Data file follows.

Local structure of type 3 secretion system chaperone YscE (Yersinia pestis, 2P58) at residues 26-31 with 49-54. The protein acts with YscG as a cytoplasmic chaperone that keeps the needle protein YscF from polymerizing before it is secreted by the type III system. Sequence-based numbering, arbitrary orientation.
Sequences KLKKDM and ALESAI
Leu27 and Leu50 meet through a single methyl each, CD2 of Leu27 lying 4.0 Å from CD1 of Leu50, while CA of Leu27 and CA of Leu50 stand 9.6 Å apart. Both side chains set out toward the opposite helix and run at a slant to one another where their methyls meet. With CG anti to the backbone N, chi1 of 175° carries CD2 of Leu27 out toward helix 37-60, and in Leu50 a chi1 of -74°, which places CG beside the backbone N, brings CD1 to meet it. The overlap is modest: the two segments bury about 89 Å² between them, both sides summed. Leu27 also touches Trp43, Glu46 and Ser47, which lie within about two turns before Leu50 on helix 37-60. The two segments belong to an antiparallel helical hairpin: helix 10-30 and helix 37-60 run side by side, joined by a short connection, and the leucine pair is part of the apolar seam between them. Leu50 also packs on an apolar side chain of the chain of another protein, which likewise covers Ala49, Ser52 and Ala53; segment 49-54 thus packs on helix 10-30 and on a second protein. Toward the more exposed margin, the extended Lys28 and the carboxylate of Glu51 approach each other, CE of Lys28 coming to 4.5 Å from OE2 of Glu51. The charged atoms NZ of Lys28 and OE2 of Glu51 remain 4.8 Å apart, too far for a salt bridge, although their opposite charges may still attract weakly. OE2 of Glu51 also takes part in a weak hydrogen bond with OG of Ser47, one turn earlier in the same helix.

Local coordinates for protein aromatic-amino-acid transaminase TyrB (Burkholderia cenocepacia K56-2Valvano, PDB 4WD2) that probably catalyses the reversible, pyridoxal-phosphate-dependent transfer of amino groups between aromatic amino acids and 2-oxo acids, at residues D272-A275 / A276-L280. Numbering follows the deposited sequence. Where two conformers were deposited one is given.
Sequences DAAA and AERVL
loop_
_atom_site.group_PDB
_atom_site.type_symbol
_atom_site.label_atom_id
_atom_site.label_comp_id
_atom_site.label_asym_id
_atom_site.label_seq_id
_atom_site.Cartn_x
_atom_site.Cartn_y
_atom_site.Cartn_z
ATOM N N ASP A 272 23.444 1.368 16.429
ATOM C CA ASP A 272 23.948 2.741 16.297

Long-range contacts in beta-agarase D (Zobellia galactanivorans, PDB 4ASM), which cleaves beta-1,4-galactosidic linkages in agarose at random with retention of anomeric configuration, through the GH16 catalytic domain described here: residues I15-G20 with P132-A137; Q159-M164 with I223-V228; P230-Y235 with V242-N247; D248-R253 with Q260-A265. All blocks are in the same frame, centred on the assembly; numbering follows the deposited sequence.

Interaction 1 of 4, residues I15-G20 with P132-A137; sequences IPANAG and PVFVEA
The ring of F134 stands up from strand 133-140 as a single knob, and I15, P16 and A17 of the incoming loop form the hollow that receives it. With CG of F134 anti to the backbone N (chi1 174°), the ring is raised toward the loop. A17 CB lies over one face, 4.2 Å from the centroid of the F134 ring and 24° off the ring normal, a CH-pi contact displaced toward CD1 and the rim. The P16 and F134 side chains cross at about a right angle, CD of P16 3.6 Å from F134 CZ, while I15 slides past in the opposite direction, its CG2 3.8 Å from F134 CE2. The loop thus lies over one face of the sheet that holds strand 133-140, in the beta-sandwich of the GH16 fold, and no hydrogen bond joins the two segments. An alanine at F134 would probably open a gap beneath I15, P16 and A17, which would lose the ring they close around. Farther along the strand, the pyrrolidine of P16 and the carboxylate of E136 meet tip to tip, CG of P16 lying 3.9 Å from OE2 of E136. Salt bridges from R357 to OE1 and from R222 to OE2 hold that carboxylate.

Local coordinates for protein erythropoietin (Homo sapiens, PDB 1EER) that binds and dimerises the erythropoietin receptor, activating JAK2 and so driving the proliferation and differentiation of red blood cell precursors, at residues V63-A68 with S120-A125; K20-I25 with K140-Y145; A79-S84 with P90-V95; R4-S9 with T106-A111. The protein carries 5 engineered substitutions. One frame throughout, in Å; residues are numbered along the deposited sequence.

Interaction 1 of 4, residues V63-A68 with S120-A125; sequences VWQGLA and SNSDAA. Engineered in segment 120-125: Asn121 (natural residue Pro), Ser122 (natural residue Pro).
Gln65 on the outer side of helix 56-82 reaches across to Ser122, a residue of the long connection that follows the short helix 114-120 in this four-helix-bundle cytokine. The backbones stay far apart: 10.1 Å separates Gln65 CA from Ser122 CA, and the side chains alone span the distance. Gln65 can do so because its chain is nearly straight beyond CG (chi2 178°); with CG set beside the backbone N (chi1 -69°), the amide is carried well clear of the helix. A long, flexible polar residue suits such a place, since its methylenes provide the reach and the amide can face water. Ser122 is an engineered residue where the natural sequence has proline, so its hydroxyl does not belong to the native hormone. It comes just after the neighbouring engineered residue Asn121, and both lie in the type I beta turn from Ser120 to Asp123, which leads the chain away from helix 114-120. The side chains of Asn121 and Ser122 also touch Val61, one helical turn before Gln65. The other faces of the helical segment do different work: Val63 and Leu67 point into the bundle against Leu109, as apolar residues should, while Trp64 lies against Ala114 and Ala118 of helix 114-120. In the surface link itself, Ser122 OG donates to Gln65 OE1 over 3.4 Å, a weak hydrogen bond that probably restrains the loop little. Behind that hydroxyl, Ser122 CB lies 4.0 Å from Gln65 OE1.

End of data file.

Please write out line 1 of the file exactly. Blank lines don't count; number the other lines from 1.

Local structure of type 3 secretion system chaperone YscE (Yersinia pestis, 2P58) at residues 26-31 with 49-54. The protein acts with YscG as a cytoplasmic chaperone that keeps the needle protein YscF from polymerizing before it is secreted by the type III system. Sequence-based numbering, arbitrary orientation.